Philadelphia City Council Votes to Decriminalize Marijuana

If signed into law, the bill would allow Philadelphia police to issue $25 tickets for possession of up to an ounce of weed.

[UPDATE: 4:40 p.m.] According to Councilman Jim Kenney’s director of legislation, Jim Engler, as per the Philadelphia Charter, Mayor Nutter does not have to take action on the just-passed marijuana decriminalization bill until Council is back in session in September. (The mayor has the option to sign or veto the bill, or do nothing which would also result in the bill becoming law without his official endorsement.)

“We’re writing a letter to the mayor asking him, since the voice of council has been heard and the bill has been approved by more than 12 members, that he begin implementing the bill and policy change as soon as possible,” says Engler.

The bill includes a three-month time period before it becomes law, which Engler says is something that is normally done with bills that require implementation. “Instead of waiting and twiddling our thumbs all summer long, we’re asking that if he’s going to make a decision one way or another, he should let us know now.”

[Original: 2:36 p.m.] You can breathe a little easier today, stoners, and not just because you probably are into vaping now. Philadelphia City Council voted today to decriminalize the possession of up to an ounce of weed. Even the heaviest stoners rarely buy more than an ounce at a time, so this bill is good news for Philadelphia potheads from the casual smoker to the wake-and-bake stoner.

The bill was first introduced by Councilman Jim Kenney in May. Under Kenney’s bill, Philadelphians caught with up to an ounce (30 grams) of marijuana would not be arrested. After they paid a $25 fine, they’d have the charge expunged from their record. (Presumably, their weed would also be confiscated.) Since June 2010, Philadelphia has treated possession of up to an ounce of weed as a summary offense punishable with a $200 fine and a three-hour class on drug abuse.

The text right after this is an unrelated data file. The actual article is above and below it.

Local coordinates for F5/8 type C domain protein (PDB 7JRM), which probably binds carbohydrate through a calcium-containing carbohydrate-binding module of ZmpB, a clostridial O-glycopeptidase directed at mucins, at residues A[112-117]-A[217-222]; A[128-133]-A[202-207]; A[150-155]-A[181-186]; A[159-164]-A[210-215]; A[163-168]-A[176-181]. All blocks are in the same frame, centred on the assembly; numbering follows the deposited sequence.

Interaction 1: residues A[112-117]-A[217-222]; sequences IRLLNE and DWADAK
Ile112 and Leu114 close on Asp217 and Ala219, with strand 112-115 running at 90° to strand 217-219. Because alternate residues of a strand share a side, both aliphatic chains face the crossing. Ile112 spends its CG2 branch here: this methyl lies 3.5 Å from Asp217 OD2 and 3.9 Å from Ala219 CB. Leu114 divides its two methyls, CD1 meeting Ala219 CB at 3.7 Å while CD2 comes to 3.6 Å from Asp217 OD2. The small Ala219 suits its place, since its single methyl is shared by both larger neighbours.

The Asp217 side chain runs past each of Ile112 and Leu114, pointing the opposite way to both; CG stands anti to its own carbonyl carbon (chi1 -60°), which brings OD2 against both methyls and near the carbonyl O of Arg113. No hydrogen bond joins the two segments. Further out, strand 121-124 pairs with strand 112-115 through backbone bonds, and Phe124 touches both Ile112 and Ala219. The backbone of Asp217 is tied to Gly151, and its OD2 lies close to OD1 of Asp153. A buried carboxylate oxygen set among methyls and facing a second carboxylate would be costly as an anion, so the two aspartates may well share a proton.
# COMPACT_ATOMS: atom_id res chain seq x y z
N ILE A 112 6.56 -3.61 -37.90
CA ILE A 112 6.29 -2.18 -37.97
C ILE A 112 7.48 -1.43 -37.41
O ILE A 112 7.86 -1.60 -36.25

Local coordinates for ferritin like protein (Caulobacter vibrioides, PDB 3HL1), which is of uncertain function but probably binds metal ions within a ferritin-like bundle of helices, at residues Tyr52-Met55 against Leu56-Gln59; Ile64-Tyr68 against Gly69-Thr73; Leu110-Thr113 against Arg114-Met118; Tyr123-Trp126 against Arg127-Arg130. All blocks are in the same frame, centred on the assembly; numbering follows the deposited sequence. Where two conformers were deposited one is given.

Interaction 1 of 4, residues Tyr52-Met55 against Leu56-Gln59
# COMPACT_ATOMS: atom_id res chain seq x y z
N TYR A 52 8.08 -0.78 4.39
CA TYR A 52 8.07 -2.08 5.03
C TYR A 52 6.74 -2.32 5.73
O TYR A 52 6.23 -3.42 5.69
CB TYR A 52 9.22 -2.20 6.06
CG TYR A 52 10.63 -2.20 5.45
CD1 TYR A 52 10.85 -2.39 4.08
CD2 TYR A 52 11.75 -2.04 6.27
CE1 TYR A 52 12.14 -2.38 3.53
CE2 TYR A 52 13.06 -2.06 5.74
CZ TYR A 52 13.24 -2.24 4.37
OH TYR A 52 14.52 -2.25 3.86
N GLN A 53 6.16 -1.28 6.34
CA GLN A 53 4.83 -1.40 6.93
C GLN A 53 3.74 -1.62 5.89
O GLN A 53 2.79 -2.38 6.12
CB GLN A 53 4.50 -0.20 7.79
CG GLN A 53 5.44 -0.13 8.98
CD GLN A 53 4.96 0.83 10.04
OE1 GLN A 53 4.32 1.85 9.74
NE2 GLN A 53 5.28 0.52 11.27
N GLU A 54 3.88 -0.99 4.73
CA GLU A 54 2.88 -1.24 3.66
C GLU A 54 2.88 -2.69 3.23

“After discussions with Philadelphia’s criminal justice stakeholders, my requests to end mandatory custodial arrests — i.e. handcuffs and a night in jail — were deemed an ‘administrative burden’ on our courts and police,” Kenney told in May. “Public officials shouldn’t be worried about ‘administrative burdens’ when our inaction is senselessly burdening over 4,000 people with life-changing criminal records each year.”

Two Republican members of City Council, Dennis O’Brien and David Oh, spoke out against the bill. O’Brien suggested the law could eventually lead to “assaults on police officers.”

Philadelphia’s decriminalization bill is similar to Washington D.C.’s, which passed last month. In testimony before City Council earlier this month, NORML’s Chris Goldstein noted blacks were arrested at five times the rates of whites for marijuana possession in 2012. People aged 18 to 34 made up 75 percent of marijuana arrests that year.

In a 2011 Daily News story, DA Seth Williams said before 2010 the city was “spending thousands of dollars for when someone possessed $10 or $15 worth of weed.” (In that article, ex-DA Lynne Abraham said potheads are committing “untold numbers of crimes” to support their habit and compared smoking weed to driving 100 miles per hour.)

The bill passed, 13-3. Mayor Nutter’s office has said he opposes the bill. The bill passed with enough votes to override a potential mayoral veto.